There has recently been an encouraging level of debate in the sector's press about challenge events in the UK. As this debate goes on, I must correct the perception that the Institute does not approve of such events and state that they are excellent fundraisers.
However, the Code of Fundraising Practice did identify the Three Peaks challenge event and did not encourage the running of this during the summer months or with large volumes of people. I have been taken to task by the National Trust for Scotland, which was upset that it was not included in the press releases, yet one third of the Three Peaks event takes place on its patch. I apologise unreservedly.
My parents regaled me with tales and pictures from their recent National Trust for Scotland cruise and, as I sipped my father's National Trust for Scotland malt whisky, I was reminded of its excellent and innovative fundraising.
My embarrassment is compounded because I have put a great deal of time into trying to ensure that the fundraising community across the whole of the UK works together and for the good of fundraising collectively and locally. Having one Institute to remove unnecessary tiers of administration and cost, while maintaining strong representative voices in England, Wales, Scotland and Northern Ireland, strikes me as the ideal way to proceed.
Other than two dedicated part-time staff in Wales and Scotland, we are totally reliant on volunteers. It is their dedication and commitment that gives us the strength of our representational voice. This was illustrated recently when I got a series of calls from Bryan Walliker, the chair of the Institute's Northern Ireland group. As regional fundraising development manager for Diabetes UK he has enough on his plate, yet he was in the thick of radio interviews to represent and defend our profession.
It is worth looking at what is happening and taking place in Wales, Northern Ireland and Scotland over the next few months. All of these events are planned for the benefit of all fundraisers. You do not have to be a member to attend, but you do have to be prepared to have the benefits of membership explained, and how we always need more fundraisers to give us as strong a voice as possible.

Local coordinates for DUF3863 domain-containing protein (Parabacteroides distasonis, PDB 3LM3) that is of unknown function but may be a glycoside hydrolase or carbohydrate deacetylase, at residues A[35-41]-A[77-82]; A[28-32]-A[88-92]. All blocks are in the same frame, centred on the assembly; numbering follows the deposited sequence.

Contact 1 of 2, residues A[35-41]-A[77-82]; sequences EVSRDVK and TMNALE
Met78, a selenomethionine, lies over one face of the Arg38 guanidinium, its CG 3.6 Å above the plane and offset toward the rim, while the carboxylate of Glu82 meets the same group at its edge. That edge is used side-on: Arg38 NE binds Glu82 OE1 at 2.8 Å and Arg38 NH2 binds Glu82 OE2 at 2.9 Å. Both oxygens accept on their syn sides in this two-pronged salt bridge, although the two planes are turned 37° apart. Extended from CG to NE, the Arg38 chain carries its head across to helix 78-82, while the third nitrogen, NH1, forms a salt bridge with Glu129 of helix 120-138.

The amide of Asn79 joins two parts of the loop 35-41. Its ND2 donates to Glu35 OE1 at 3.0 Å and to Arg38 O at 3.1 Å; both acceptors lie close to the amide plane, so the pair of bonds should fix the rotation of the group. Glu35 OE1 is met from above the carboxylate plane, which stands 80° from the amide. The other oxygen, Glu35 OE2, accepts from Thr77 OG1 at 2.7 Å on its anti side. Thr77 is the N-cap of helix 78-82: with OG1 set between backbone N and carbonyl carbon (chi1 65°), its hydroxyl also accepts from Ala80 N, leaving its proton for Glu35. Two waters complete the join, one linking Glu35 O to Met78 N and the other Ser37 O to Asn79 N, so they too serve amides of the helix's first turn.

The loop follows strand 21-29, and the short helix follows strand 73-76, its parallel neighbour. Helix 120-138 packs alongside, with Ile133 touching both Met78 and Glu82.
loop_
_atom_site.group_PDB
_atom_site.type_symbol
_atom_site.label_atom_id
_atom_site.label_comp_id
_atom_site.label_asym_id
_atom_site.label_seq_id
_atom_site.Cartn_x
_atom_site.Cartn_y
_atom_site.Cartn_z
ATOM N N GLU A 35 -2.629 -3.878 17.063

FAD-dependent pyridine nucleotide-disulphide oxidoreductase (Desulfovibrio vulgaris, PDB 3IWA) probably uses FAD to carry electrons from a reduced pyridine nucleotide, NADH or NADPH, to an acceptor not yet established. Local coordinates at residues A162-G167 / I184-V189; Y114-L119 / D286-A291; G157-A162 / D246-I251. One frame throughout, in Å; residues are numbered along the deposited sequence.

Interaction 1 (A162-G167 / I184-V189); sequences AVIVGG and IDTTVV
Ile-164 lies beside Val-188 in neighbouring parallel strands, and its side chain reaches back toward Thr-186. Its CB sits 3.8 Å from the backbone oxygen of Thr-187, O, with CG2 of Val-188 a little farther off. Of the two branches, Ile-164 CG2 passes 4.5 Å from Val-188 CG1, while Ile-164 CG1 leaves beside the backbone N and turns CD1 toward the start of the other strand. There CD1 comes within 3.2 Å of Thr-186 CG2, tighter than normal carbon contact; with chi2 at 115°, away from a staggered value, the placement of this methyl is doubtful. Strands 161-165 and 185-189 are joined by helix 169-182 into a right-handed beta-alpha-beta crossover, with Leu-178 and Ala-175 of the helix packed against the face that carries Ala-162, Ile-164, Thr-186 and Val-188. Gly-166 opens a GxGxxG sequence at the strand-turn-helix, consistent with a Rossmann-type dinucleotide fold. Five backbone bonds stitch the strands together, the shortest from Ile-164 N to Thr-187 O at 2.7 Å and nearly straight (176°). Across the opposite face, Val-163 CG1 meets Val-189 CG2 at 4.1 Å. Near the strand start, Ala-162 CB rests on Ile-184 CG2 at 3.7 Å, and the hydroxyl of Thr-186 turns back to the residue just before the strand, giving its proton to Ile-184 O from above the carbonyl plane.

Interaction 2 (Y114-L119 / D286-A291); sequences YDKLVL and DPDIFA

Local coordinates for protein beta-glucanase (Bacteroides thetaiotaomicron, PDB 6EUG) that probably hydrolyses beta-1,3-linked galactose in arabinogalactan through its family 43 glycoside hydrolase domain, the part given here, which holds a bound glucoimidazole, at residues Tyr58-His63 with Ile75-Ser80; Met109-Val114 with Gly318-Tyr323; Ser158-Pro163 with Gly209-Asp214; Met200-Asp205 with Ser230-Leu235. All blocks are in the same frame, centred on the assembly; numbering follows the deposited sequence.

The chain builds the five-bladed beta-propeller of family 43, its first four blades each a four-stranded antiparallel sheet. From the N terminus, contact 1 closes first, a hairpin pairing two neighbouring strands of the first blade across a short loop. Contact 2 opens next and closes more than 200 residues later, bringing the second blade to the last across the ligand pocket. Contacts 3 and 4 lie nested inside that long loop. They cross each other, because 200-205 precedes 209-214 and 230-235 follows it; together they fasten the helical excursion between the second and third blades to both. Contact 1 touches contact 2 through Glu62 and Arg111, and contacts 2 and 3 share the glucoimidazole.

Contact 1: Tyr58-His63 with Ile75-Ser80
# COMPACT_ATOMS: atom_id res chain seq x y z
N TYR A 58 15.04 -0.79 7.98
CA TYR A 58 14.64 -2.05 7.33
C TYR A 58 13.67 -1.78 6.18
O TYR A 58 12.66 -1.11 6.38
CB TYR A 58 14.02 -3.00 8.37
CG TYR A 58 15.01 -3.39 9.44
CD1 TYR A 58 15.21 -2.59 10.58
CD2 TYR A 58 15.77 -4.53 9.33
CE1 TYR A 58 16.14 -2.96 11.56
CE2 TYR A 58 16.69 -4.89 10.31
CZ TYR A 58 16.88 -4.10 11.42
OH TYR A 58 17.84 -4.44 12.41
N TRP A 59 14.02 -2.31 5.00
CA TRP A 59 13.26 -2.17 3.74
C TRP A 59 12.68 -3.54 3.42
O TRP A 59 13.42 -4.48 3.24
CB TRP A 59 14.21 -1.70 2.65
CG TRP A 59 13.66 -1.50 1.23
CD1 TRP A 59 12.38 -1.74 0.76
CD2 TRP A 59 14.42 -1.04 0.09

In Wales there is a chance, on 17 September, to hear from the Charity Commission about the implications of the charities review that is taking place. Planning is also well advanced for the annual conference on 5 December.
Details of both events are available from Dot Griew via email at firstname.lastname@example.org
Northern Ireland's main conference has already taken place, but it also runs a series of very successful and well-attended monthly events. On 10 September the subject is management in the non-profit voluntary sector.
There is a one-day seminar on 15 October on motivational speaking,while in November, the NI Lottery Heritage Fund's Kevin Baird will talk about applying to lottery grant making bodies. If you would like further details of any of these, then click on the Northern Ireland map on the website's home page.
In Scotland there is a huge amount going on. Indeed too much to mention all of it, but there are meetings all over Scotland, as well as a growing number of special interest groups, who meet regularly and have excellent email networks. As with Wales, preparations are well advanced for the annual conference, which takes place in Dunblane on 27-28 October. I've seen the advance programme and it is quite simply brilliant. Further details are available from Scotland@
One of the real highlights in Scotland, however, is the Management Programme.
This is unique to Scotland and is designed for middle and senior staff working in the voluntary sector with a responsibility for fundraising and who wish to develop their strategic planning and management skills.
It runs as a series of masterclasses, each designed to cover an aspect of the fundraising role within the organisation. They can be taken as a whole to gain Module 2 of the Certificate in Fundraising Management or as stand-alone training days.
Get involved. What better way to get rid of the post-holiday blues and charge the batteries for the winter?